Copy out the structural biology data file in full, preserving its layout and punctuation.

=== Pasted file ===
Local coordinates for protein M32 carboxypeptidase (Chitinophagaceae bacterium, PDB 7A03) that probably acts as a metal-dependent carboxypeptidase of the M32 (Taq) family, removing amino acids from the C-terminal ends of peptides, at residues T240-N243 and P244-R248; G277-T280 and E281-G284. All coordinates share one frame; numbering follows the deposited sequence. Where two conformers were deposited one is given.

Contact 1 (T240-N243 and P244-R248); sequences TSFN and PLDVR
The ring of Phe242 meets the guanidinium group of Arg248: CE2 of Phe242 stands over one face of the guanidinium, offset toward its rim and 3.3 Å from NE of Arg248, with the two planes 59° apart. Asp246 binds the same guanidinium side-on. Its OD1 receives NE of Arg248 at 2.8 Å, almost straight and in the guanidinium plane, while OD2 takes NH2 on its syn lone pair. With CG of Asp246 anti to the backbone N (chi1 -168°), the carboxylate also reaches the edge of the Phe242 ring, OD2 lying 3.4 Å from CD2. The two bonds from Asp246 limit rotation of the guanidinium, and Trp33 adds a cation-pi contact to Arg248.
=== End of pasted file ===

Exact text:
Local coordinates for protein M32 carboxypeptidase (Chitinophagaceae bacterium, PDB 7A03) that probably acts as a metal-dependent carboxypeptidase of the M32 (Taq) family, removing amino acids from the C-terminal ends of peptides, at residues T240-N243 and P244-R248; G277-T280 and E281-G284. All coordinates share one frame; numbering follows the deposited sequence. Where two conformers were deposited one is given.

Contact 1 (T240-N243 and P244-R248); sequences TSFN and PLDVR
The ring of Phe242 meets the guanidinium group of Arg248: CE2 of Phe242 stands over one face of the guanidinium, offset toward its rim and 3.3 Å from NE of Arg248, with the two planes 59° apart. Asp246 binds the same guanidinium side-on. Its OD1 receives NE of Arg248 at 2.8 Å, almost straight and in the guanidinium plane, while OD2 takes NH2 on its syn lone pair. With CG of Asp246 anti to the backbone N (chi1 -168°), the carboxylate also reaches the edge of the Phe242 ring, OD2 lying 3.4 Å from CD2. The two bonds from Asp246 limit rotation of the guanidinium, and Trp33 adds a cation-pi contact to Arg248.